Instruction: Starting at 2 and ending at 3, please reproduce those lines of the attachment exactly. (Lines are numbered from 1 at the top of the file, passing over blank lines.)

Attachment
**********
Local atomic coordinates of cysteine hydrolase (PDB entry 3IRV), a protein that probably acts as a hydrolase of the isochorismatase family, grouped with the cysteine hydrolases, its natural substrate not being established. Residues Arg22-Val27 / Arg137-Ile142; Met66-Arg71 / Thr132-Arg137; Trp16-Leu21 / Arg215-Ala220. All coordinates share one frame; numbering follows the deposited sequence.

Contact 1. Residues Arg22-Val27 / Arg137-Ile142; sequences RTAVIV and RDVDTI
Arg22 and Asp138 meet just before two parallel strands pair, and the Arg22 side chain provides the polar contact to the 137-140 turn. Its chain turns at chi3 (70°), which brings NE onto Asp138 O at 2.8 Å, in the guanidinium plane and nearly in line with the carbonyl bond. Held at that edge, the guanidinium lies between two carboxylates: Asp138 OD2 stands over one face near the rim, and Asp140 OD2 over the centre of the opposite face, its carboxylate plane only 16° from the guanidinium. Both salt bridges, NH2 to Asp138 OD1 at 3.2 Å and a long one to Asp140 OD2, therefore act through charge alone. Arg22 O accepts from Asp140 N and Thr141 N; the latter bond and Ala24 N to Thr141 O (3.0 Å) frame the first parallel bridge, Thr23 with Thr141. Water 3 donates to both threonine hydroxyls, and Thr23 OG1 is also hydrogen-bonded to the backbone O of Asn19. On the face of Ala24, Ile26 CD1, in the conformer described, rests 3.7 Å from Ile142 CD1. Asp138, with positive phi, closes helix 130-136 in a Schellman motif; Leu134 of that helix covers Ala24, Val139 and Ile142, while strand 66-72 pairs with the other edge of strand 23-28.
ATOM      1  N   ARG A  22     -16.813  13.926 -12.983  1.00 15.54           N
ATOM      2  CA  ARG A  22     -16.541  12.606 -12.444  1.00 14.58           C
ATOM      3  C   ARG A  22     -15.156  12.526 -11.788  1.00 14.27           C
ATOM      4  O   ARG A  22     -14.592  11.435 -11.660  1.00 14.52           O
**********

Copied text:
Contact 1. Residues Arg22-Val27 / Arg137-Ile142; sequences RTAVIV and RDVDTI
Arg22 and Asp138 meet just before two parallel strands pair, and the Arg22 side chain provides the polar contact to the 137-140 turn. Its chain turns at chi3 (70°), which brings NE onto Asp138 O at 2.8 Å, in the guanidinium plane and nearly in line with the carbonyl bond. Held at that edge, the guanidinium lies between two carboxylates: Asp138 OD2 stands over one face near the rim, and Asp140 OD2 over the centre of the opposite face, its carboxylate plane only 16° from the guanidinium. Both salt bridges, NH2 to Asp138 OD1 at 3.2 Å and a long one to Asp140 OD2, therefore act through charge alone. Arg22 O accepts from Asp140 N and Thr141 N; the latter bond and Ala24 N to Thr141 O (3.0 Å) frame the first parallel bridge, Thr23 with Thr141. Water 3 donates to both threonine hydroxyls, and Thr23 OG1 is also hydrogen-bonded to the backbone O of Asn19. On the face of Ala24, Ile26 CD1, in the conformer described, rests 3.7 Å from Ile142 CD1. Asp138, with positive phi, closes helix 130-136 in a Schellman motif; Leu134 of that helix covers Ala24, Val139 and Ile142, while strand 66-72 pairs with the other edge of strand 23-28.